numbers, pleasewrite "NONE"
    on the form.Aunique identifying
    numberwill be assigned to you for
    voter registration purposes

    Arizona: . If you
    do not have a current and valid
    driverlicense or non‑operating
    identiication license or a social
    security number, pleasewrite
    “NONE” on the form.Aunique
    identifying numberwill be
    assigned by the Secretary of State.

    Arkansas: If
    you do not have a driver's license
    or a nonoperating identiication
    or a socialsecurity number, please
    write "NONE" on the form.A
    unique identifying numberwill be
    assigned by the State

    Colorado: If
    you do not have a driver's license
    or a state issuedidentiicationor a
    socialsecuritynumber, pleasewrite
    "NONE" onthe form.Aunique
    identifyingnumberwill be assigned
    by the State.

    Delaware: If
    you do not have a driver's license
    or a nonoperating identiication
    or a socialsecurity number, please
    write "NONE" on the form.A
    unique identifying numberwill be
    assigned by the State

    I am not going to post all of them, but at a quick glance it looks like around half the states have that procedure where they simply assign you a number if you write "NONE" on the application to vote. That being the case, it hardly seems like having a drivers license is going to facilitate all kinds of new fraud. As you say, if they wanted to do it now it is easy as pie.

    I agree we do not want non-citizens voting in our elections and there are probably ways we can improve on that. I just do not think the issue in the bill of drivers licenses makes the problem markedly worse than it is under current law.
     
    Last edited: Jul 5, 2013
    browntwn, Jul 5, 2013 IP
  11. r3dt@rget

    r3dt@rget Well-Known Member

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    #11
    I had a look at my states voter registration form. The first question is, "Are you a citizen of The United States of America?". I believe you can submit your registration with anything you want. With no drivers license, with no SS number. But whether or not it will be denied is what I don't know. It seems there is a pretty big problem if people can register without any identification and still cast a valid ballot. Even if they were able to register, wouldn't that unique voter ID be screened once the ballot is in? Shouldn't they flag these suspicious voters? If it's really true that states don't really care who votes, I guess this immigration reform is the least of my worries.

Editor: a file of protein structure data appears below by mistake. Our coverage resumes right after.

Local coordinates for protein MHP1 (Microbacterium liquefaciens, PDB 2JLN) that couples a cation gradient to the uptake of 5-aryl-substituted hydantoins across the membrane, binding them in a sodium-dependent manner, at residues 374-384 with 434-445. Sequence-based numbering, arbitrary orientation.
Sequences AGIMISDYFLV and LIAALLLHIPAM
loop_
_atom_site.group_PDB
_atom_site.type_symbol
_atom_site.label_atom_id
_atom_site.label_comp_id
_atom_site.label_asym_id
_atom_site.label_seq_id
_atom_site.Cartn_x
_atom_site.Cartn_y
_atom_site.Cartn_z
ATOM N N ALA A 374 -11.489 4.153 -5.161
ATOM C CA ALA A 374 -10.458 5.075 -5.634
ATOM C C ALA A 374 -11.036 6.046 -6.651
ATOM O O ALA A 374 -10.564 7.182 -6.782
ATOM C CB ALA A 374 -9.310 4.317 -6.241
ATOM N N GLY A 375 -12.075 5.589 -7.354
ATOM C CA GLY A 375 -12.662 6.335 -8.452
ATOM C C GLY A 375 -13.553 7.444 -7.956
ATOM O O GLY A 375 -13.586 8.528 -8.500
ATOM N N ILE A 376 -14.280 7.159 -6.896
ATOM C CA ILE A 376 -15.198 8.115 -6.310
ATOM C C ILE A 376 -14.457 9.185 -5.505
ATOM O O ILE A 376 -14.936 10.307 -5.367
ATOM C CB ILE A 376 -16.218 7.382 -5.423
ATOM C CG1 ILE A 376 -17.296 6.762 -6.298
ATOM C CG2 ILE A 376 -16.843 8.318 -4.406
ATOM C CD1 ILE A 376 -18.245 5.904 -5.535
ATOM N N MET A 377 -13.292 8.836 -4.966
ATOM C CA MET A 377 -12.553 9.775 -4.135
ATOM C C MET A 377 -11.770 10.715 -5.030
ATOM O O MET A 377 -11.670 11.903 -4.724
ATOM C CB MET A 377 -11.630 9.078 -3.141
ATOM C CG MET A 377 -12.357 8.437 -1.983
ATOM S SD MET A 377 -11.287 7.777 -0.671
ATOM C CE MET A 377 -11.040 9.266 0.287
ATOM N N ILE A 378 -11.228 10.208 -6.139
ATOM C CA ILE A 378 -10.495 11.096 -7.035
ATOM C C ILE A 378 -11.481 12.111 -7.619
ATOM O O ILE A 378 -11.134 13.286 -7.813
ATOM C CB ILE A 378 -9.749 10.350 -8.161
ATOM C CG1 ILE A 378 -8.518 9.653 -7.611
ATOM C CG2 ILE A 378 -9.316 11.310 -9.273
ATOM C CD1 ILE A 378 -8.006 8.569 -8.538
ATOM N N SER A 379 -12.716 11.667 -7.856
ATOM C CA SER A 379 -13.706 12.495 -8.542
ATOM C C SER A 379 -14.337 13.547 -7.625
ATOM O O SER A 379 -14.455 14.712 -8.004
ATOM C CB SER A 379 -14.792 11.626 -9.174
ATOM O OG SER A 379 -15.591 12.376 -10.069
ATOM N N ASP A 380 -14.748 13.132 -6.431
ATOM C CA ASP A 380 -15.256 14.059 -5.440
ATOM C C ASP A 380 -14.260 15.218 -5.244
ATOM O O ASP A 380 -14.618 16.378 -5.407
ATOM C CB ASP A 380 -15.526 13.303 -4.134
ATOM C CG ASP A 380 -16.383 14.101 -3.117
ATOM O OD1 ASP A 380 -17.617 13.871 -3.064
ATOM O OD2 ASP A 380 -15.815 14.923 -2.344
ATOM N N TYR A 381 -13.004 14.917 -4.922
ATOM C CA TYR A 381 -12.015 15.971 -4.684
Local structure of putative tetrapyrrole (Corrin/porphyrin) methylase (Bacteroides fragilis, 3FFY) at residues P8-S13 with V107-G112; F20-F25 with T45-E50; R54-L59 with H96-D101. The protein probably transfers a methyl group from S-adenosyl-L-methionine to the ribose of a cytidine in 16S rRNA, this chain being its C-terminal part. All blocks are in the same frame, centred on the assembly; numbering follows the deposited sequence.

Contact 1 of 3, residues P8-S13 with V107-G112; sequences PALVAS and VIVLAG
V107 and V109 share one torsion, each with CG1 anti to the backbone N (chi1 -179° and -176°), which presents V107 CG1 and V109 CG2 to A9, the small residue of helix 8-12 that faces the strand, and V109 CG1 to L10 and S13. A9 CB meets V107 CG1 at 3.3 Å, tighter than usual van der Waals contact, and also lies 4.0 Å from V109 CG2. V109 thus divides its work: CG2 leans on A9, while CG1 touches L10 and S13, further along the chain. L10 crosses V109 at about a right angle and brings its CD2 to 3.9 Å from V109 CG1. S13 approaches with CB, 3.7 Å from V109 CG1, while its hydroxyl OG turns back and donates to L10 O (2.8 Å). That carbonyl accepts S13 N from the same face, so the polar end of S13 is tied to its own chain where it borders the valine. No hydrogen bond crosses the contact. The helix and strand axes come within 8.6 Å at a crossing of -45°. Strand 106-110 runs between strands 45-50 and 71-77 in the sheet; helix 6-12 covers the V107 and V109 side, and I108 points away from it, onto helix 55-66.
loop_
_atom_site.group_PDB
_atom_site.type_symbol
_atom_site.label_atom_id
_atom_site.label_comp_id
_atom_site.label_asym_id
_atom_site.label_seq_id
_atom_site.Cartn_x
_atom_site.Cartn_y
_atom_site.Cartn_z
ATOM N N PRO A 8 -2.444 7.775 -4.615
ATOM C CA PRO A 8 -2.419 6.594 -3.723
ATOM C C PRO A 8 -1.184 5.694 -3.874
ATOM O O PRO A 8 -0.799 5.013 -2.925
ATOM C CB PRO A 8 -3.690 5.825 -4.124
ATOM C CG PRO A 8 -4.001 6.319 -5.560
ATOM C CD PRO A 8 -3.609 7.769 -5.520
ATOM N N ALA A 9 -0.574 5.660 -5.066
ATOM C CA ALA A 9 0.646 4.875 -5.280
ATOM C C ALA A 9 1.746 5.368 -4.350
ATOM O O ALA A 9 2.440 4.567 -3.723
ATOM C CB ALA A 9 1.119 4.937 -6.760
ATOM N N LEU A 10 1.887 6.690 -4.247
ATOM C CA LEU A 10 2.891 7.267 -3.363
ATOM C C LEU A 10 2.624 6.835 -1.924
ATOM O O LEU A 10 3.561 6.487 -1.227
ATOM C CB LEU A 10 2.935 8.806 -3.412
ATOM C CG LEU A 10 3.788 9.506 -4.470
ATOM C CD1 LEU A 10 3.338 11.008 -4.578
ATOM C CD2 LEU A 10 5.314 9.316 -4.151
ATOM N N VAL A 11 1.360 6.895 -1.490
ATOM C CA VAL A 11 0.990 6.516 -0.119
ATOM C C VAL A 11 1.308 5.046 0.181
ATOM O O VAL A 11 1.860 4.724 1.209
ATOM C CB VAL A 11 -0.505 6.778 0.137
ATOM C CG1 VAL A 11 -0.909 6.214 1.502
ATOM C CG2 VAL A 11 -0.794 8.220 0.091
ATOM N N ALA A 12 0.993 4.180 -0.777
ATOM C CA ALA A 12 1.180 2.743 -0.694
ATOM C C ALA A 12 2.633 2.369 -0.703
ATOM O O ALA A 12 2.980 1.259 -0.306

UPDATE: Seems I was correct. I looked at the laws for Texas and New York. Voters who register without a drivers license number or social security number are required to provide government issued ID (bank statement, paycheck, government check, etc. that proves name/address) at the time of voting in those 2 states. I assume the rest of the country is similar. If you don't include an ID number on your application, your registration card is flagged with ID that instructs poll workers to ask for ID before you can vote.
     
    Last edited: Jul 5, 2013
    r3dt@rget, Jul 5, 2013 IP
  12. browntwn

    browntwn Illustrious Member

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    #12


    Nope. Here is what it says for Texas: (many states do not seem to have this NONE provision. Texas was not one of them. This is all from the PDF link I provided)

    TEXAS:
    6. ID Number. You must provide
    your driver’s license number to
    register to vote. If you do not have a
    driver’s license then you will have to
    provide at least the last four digits of
    your social security number. If you
    have neither, please write “NONE”
    on the form. A unique identifying
    number will instead be assigned to
    you by your State.
     
    browntwn, Jul 5, 2013 IP
  13. r3dt@rget

    r3dt@rget Well-Known Member

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    #13
    Yes, when you register without an ID number they assign you an ID number. Those assigned ID numbers are flagged when you actually go to vote, and you need to provide government approved ID before you can vote. Here is the official Texas voting website where I got the following quote: http://www.sos.state.tx.us/elections/pamphlets/largepamp.shtml

    New York has a similar statement, found on the actual voter registration form itself:
     
    r3dt@rget, Jul 6, 2013 IP
  14. earlpearl

    earlpearl Well-Known Member

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    #14
    From everything I've read it seems that per the senate bill the earliet possible time a curently illegal immigrant might be able to vote might be around 2020 in anational election.
     
    earlpearl, Jul 6, 2013 IP
  15. gworld

    gworld Prominent Member

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    #15

    Republic and the US Constitution are dead and you have absolute Monarch instead, so who cares. Long Live King Obama. ;):)
     
    gworld, Jul 6, 2013 IP
  16. browntwn

    browntwn Illustrious Member

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    #16
    Right, so they should just as easily be able to flag anyone who has not yet proved they are a citizen. When someone gets a drivers license with a US birth certificate versus a green card or other non-citizen gets one, I would hope the government can tell the difference. A legal, non-citizen in Texas can still get a drivers license. I simply would not associate having a drivers license with being legal. I am not concerned with who can drive. I am concerned with who can vote. I don't mind more checks on making sure people who vote are citizens.